2008/11 + 2014/15 – Landsborough (Victoria) – E.coli, Copper, Turbidity, Total Dissolved Solids

My location
Get Directions
Landsborough (Victoria): E.coli (Regulated Water Supply)
2008/9. Landsborough E. coli – 17 orgs / 100 mL. (Max Result) – 76.9% samples no E.coli  (Central Highlands Water Annual Drinking Water Quality Report 2008-9)
2009/10. Landsborough E. coli – 19 orgs / 100 mL. (Max Result) – 73.1% samples no E.coli  (Central Highlands Water Annual Drinking Water Quality Report 2009-10)
2010/11. Landsborough E. coli – 38 orgs / 100 mL. (Max Result) – 57.7% samples no E.coli  (Central Highlands Water Annual Drinking Water Quality Report 2010-11)

“Coliforms are Gram-negative, non-spore-forming, rod-shaped bacteria that are capable of aerobic and facultative anaerobic growth in the presence of bile salts or other surface active agents with similar growth-inhibiting properties. They are found in large numbers in the faeces of humans and other warm-blooded animals, but many species also occur in the environment.

Thermotolerant coliforms are a sub-group of coliforms that are able to grow at 44.5 ± 0.2°C. E. coli is the most common thermotolerant coliform present in faeces and is regarded as the most specific indicator of recent faecal contamination because generally it is not capable of growth in the environment. In contrast, some other thermotolerant coliforms (including strains of Klebsiella, Citrobacter and Enterobacter) are able to grow in the environment and their presence is not necessarily related to faecal contamination. While tests for thermotolerant coliforms can be simpler than for E. coli, E. coli is considered a superior indicator for detecting faecal contamination…” ADWG 2011

Landsborough – Victoria – Turbidity

2008/09: Landsborough (Victoria) – Turbidity 21 NTU (Maximum detection during year)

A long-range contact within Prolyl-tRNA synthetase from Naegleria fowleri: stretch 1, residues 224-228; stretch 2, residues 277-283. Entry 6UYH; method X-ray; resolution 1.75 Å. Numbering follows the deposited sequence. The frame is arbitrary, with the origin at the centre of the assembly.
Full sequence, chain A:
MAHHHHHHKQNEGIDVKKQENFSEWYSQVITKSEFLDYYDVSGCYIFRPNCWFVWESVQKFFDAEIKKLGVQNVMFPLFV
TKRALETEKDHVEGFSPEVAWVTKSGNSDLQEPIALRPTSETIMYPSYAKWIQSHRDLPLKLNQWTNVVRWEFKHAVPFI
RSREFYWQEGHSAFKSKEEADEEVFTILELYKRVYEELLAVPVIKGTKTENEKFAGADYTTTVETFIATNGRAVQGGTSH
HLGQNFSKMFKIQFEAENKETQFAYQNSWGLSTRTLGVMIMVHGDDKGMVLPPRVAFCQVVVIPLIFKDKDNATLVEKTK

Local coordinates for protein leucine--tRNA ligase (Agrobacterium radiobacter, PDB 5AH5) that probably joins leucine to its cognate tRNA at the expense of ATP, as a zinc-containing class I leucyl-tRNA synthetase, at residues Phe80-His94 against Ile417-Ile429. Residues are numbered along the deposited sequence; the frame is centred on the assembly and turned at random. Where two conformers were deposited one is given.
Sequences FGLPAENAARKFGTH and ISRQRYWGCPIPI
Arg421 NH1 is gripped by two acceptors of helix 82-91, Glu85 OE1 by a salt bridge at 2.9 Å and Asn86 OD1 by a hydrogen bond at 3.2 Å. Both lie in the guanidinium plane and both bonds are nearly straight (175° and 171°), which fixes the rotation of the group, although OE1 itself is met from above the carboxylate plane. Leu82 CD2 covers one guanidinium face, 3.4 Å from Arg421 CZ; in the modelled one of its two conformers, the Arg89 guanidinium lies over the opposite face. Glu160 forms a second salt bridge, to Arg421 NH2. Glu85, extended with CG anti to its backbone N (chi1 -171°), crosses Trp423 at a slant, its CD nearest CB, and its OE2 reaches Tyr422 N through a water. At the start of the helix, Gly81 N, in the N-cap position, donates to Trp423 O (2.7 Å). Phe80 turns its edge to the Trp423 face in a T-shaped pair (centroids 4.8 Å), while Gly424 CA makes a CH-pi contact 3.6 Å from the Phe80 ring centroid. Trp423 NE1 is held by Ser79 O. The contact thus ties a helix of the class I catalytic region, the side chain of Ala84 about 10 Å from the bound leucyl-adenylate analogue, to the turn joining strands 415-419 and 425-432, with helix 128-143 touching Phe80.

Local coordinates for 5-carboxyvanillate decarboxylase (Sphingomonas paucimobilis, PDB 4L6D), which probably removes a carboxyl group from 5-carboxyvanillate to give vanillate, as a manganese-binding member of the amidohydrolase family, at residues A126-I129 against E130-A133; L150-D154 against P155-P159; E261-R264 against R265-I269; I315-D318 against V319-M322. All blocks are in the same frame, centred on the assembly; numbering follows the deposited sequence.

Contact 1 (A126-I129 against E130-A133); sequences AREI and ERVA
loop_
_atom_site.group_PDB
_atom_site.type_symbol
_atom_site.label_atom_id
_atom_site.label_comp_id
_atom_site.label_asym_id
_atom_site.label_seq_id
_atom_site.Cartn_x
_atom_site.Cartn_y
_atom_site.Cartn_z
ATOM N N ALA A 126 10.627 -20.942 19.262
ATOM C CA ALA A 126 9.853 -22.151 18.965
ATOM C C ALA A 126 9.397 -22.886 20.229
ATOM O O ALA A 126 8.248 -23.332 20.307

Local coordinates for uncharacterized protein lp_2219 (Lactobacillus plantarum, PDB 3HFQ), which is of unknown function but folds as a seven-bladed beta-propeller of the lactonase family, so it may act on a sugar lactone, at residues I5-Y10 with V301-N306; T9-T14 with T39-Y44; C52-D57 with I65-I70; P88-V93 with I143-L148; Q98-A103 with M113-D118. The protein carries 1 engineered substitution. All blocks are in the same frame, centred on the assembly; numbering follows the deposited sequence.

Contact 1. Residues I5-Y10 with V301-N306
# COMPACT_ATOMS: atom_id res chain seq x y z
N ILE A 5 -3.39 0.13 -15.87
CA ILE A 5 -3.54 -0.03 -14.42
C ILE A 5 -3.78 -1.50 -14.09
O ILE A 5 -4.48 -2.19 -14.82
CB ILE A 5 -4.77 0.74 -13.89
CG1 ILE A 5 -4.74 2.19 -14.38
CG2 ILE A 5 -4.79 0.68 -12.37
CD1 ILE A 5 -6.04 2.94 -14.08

2009/10: Landsborough (Victoria) – Turbidity 13 NTU (Maximum detection during year)

2010/11: Landsborough (Victoria) – Turbidity 8.7 NTU (max), 2.1NTU (average)

Chlorine-resistant pathogen reduction: Where filtration alone is used as the water treatment
process to address identified risks from Cryptosporidium and Giardia, it is essential
that filtration is optimised and consequently the target for the turbidity of water leaving
individual filters should be less than 0.2 NTU, and should not exceed 0.5 NTU at any time
Disinfection: A turbidity of less than 1 NTU is desirable at the time of disinfection with
chlorine unless a higher value can be validated in a specific context.

Aesthetic: Based on aesthetic considerations, the turbidity should not exceed 5 NTU at the
consumer’s tap.

Landsborough (Victoria) – Copper

2008/09: Landsborough (Victoria) Copper 2.1mg/L

2009/10: Landsborough (Victoria) Copper 1.3mg/L

Based on health considerations, the concentration of copper in drinking water should not
exceed 2 mg/L.
Based on aesthetic considerations, the concentration of copper in drinking water should
not exceed 1 mg/L.

Copper is widely distributed in rocks and soils as carbonate and sulfide minerals.

Copper is relatively resistant to corrosion and is used in domestic water supply pipes and fittings. It is also used in the electroplating and chemical industries, and in many household goods. Copper sulfate is used extensively to control the growth of algae in water storages.

Copper is present in uncontaminated surface waters at very low concentrations, usually less than 0.01 mg/L. The concentration can rise substantially when water with a low pH and hardness remains in stagnant contact with copper pipes and fittings. Under these conditions, the concentration of copper can reach 5 mg/L or higher. In one extreme case overseas, a concentration of 22 mg/L was reported.

Landsborough (Victoria)  Total Dissolved Solids

2014/15 Landsborough/Navarre Total Dissolved Solids 750mg/L


“No specific health guideline value is provided for total dissolved solids (TDS), as there are no
health effects directly attributable to TDS. However for good palatability total dissolved solids
in drinking water should not exceed 600 mg/L.

Total dissolved solids (TDS) consist of inorganic salts and small amounts of organic matter that are dissolved in water. Clay particles, colloidal iron and manganese oxides and silica, fine enough to pass through a 0.45 micron filter membrane can also contribute to total dissolved solids.